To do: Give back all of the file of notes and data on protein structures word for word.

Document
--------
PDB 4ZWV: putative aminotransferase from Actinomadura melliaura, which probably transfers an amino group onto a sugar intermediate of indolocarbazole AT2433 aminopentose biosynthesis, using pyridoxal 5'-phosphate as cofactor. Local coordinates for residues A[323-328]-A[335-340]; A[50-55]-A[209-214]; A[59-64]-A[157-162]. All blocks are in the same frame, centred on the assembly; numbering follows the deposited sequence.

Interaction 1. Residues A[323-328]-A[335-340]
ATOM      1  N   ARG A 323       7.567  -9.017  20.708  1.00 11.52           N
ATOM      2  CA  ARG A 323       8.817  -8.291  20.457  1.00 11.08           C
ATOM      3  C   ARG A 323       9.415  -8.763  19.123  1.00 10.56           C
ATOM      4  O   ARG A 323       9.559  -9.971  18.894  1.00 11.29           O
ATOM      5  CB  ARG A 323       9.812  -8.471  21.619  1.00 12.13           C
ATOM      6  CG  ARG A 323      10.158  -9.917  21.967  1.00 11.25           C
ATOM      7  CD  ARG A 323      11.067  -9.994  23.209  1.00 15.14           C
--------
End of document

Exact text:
PDB 4ZWV: putative aminotransferase from Actinomadura melliaura, which probably transfers an amino group onto a sugar intermediate of indolocarbazole AT2433 aminopentose biosynthesis, using pyridoxal 5'-phosphate as cofactor. Local coordinates for residues A[323-328]-A[335-340]; A[50-55]-A[209-214]; A[59-64]-A[157-162]. All blocks are in the same frame, centred on the assembly; numbering follows the deposited sequence.

Interaction 1. Residues A[323-328]-A[335-340]
ATOM      1  N   ARG A 323       7.567  -9.017  20.708  1.00 11.52           N
ATOM      2  CA  ARG A 323       8.817  -8.291  20.457  1.00 11.08           C
ATOM      3  C   ARG A 323       9.415  -8.763  19.123  1.00 10.56           C
ATOM      4  O   ARG A 323       9.559  -9.971  18.894  1.00 11.29           O
ATOM      5  CB  ARG A 323       9.812  -8.471  21.619  1.00 12.13           C
ATOM      6  CG  ARG A 323      10.158  -9.917  21.967  1.00 11.25           C
ATOM      7  CD  ARG A 323      11.067  -9.994  23.209  1.00 15.14           C